As I understand it, the use-case that Nokia had in mind was emerging markets where the prohibitive cost of a mobile phone might mean that family members shared the device. But clearly, the patent is more widespread than that. And whilst it might be a more relevant and useful feature on a post-PC tablet device, the fact that Nokia appears to hold a patent for multiple user switching on a phone, might well explain why Google is limiting the feature to tablets only and not phones.
More from that Symbian/Nokia patent:
The present invention therefore moves away from the established assumption that a mobile telephone is personal to a single end-user and instead readily allows the mobile telephone to be used by several end-users through appropriate on-screen prompts. Such a device may be especially relevant to communities where few individuals can afford the cost of their own personal telephone. More generally, it is useful for any entity to whom there are benefits from being able to easily share mobile telephones across multiple end-users (e.g. large corporation may have a pool of such mobile telephones; any employee can then simply pick up one of these telephones and be able to use it like a personal device).
Question by robbie c: How to set up multiple displays to one camera? Could you connect multiple displays (OLED) to a video feed from 1 camera?
Answer by TV guyYou need a video splitter.
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Amazon in its ongoing press conference has hinted at some improvements to the Kindle Fire software. It seems to be a completely new interface with great improvements to existing apps — or, in some cases, totally new apps. Over the past few days, developers have spotted that the Kindle Fire OS is now based on Android 4.0 instead of 2.2. It remains to be confirmed but the important changes seem to indicate that.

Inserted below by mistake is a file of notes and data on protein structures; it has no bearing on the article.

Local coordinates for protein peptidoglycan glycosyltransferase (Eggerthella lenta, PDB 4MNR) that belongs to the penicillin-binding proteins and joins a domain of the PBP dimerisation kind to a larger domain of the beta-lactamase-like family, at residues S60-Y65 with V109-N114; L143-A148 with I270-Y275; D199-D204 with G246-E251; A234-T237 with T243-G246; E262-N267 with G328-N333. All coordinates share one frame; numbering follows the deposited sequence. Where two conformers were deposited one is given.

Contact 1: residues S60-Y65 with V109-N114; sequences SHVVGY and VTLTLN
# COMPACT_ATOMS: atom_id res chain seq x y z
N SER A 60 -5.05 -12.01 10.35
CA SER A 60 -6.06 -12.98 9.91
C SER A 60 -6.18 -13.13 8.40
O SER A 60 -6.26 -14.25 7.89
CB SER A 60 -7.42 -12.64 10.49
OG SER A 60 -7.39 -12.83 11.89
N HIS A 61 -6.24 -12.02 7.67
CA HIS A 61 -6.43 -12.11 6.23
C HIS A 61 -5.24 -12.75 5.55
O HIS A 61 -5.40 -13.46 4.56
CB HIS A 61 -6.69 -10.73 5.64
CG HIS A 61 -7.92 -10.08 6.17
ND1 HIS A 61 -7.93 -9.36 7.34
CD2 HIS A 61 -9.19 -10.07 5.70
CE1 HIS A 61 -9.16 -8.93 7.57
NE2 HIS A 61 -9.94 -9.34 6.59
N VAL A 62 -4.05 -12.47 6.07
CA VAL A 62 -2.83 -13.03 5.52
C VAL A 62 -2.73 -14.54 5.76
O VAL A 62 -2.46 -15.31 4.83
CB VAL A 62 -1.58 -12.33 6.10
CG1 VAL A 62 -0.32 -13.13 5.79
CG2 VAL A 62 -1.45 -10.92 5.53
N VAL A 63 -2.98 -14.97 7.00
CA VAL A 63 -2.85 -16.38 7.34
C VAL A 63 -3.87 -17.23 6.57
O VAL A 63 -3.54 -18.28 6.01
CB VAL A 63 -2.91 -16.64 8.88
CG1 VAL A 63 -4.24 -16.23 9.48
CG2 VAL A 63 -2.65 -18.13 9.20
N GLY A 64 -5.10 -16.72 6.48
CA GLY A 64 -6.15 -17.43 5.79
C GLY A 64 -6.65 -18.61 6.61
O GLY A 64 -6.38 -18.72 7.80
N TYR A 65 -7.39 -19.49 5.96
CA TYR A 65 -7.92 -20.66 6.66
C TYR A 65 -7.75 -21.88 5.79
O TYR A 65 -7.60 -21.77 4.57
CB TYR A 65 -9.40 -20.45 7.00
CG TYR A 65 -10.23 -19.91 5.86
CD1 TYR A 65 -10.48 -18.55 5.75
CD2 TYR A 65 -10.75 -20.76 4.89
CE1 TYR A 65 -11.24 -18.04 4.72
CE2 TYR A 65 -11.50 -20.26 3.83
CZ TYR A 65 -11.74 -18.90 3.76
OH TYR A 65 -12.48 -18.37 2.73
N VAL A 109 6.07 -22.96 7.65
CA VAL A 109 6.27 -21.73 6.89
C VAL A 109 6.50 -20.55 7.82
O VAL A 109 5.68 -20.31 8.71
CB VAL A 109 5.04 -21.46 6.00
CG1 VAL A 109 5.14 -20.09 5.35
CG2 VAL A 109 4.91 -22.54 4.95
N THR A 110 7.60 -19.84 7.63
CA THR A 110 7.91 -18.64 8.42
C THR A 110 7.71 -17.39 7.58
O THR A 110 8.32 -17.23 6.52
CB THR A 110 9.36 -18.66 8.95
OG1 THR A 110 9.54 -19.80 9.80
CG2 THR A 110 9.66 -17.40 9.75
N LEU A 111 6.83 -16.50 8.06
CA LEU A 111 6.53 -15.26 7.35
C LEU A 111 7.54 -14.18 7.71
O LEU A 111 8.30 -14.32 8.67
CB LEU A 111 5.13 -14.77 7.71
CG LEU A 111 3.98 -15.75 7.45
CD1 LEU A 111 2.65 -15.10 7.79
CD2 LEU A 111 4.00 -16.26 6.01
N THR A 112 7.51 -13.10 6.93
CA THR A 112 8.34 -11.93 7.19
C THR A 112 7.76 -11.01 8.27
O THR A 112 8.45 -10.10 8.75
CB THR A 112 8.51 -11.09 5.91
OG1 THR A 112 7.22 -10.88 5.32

Among the new features, Amazon has a completely new email client with Gmail, Hotmail and Yahoo support out of the box, a custom Facebook app in which, for example, you can share your book highlights and a custom Skype app to take advantage of the HD camera on the new devices.
The previous Facebook app was just a link to the mobile website. Other notable features include the addition of multiple profiles to get a custom experience depending on the person using the device, whispersync for games and audio books so you don’t lose your progress between devices and more.
X-Ray for movies is another important addition. It uses Amazon-owned IMDb to get information about actors in a specific scene of a movie. It is now available for textbooks as well. Kindle Free Time is a new feature that allows you to set time limits for each app. For example, you could allow your kid to read books while restricting access to other apps to one hour a day.
In portrait mode, the Kindle Fire displays recommendations at the bottom of the screen for apps or content to buy.
The Kindle Fire was known for its unresponsive operating system. The demos on stage showed a much more responsive operating system than previous versions. The home carousel was very snappy. Amazon gave us an example of a special offer, which would hint at lower-priced ad-subsidized models.
The Kindle Fire OS is still deeply integrated with Amazon’s ecosystem and content cloud. You can stream music from Amazon Cloud Player, download your Kindle books or stream movies if you are an Amazon Prime subscriber. For example, if you buy a song, it is backed up on Amazon’s servers.
Amazon has yet to say if the new features will be only for the new Kindle Fire HD or for all the devices. It will probably be available for the new Kindle Fire. But existing Kindle Fire owners might not get the update as Amazon usually doesn’t add new features to previous-generation devices. It was the case for E Ink Kindles.Related Posts:
To say that Verizon hasn’t been Windows Phone’s most fervent supporter would be an understatement — the company only offers a single Windows Phone device, the ancient HTC Trophy. However, CNET cites Tami Erwin, Verizon’s Chief Marketing Officer, as saying that’s about to change. According to Erwin, Verizon will offer ‘multiple Windows Phones’ next quarter, which happens to coincide with the expected retail launch of Windows Phone 8.
While she wouldn’t detail the company’s exact plans, Erwin said that the network ‘continues to have healthy conversations with Nokia,’ adding that she was ‘excited’ about today’s unveiling of the Lumia 820 and 920. We previously revealed that Nokia and Verizon are working on a variant of the Lumia 820, c…